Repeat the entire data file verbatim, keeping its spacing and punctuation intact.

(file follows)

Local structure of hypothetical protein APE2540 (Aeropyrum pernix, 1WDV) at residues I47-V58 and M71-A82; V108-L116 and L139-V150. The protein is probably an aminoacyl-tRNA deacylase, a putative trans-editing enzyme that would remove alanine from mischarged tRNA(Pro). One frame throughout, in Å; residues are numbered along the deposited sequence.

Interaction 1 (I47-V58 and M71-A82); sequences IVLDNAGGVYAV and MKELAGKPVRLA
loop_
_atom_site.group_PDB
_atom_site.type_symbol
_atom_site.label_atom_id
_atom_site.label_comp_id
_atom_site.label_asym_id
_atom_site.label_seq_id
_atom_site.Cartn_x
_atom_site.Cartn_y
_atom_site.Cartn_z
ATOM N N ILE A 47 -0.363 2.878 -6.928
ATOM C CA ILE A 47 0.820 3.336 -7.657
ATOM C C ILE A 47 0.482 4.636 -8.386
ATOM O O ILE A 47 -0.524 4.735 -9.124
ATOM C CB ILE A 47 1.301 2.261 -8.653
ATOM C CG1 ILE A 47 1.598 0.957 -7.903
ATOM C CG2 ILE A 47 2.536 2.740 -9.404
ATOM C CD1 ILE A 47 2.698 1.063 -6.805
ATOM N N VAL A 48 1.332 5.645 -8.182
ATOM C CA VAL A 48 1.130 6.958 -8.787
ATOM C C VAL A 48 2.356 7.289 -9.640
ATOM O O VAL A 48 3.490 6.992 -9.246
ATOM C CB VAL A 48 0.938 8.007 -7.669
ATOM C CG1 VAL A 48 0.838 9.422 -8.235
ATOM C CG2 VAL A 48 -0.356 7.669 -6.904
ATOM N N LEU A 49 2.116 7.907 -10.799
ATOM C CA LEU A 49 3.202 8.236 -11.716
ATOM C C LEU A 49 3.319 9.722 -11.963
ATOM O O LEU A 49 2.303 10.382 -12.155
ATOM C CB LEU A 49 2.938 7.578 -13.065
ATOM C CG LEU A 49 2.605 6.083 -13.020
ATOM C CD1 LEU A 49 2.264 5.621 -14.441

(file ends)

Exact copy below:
Local structure of hypothetical protein APE2540 (Aeropyrum pernix, 1WDV) at residues I47-V58 and M71-A82; V108-L116 and L139-V150. The protein is probably an aminoacyl-tRNA deacylase, a putative trans-editing enzyme that would remove alanine from mischarged tRNA(Pro). One frame throughout, in Å; residues are numbered along the deposited sequence.

Interaction 1 (I47-V58 and M71-A82); sequences IVLDNAGGVYAV and MKELAGKPVRLA
loop_
_atom_site.group_PDB
_atom_site.type_symbol
_atom_site.label_atom_id
_atom_site.label_comp_id
_atom_site.label_asym_id
_atom_site.label_seq_id
_atom_site.Cartn_x
_atom_site.Cartn_y
_atom_site.Cartn_z
ATOM N N ILE A 47 -0.363 2.878 -6.928
ATOM C CA ILE A 47 0.820 3.336 -7.657
ATOM C C ILE A 47 0.482 4.636 -8.386
ATOM O O ILE A 47 -0.524 4.735 -9.124
ATOM C CB ILE A 47 1.301 2.261 -8.653
ATOM C CG1 ILE A 47 1.598 0.957 -7.903
ATOM C CG2 ILE A 47 2.536 2.740 -9.404
ATOM C CD1 ILE A 47 2.698 1.063 -6.805
ATOM N N VAL A 48 1.332 5.645 -8.182
ATOM C CA VAL A 48 1.130 6.958 -8.787
ATOM C C VAL A 48 2.356 7.289 -9.640
ATOM O O VAL A 48 3.490 6.992 -9.246
ATOM C CB VAL A 48 0.938 8.007 -7.669
ATOM C CG1 VAL A 48 0.838 9.422 -8.235
ATOM C CG2 VAL A 48 -0.356 7.669 -6.904
ATOM N N LEU A 49 2.116 7.907 -10.799
ATOM C CA LEU A 49 3.202 8.236 -11.716
ATOM C C LEU A 49 3.319 9.722 -11.963
ATOM O O LEU A 49 2.303 10.382 -12.155
ATOM C CB LEU A 49 2.938 7.578 -13.065
ATOM C CG LEU A 49 2.605 6.083 -13.020
ATOM C CD1 LEU A 49 2.264 5.621 -14.441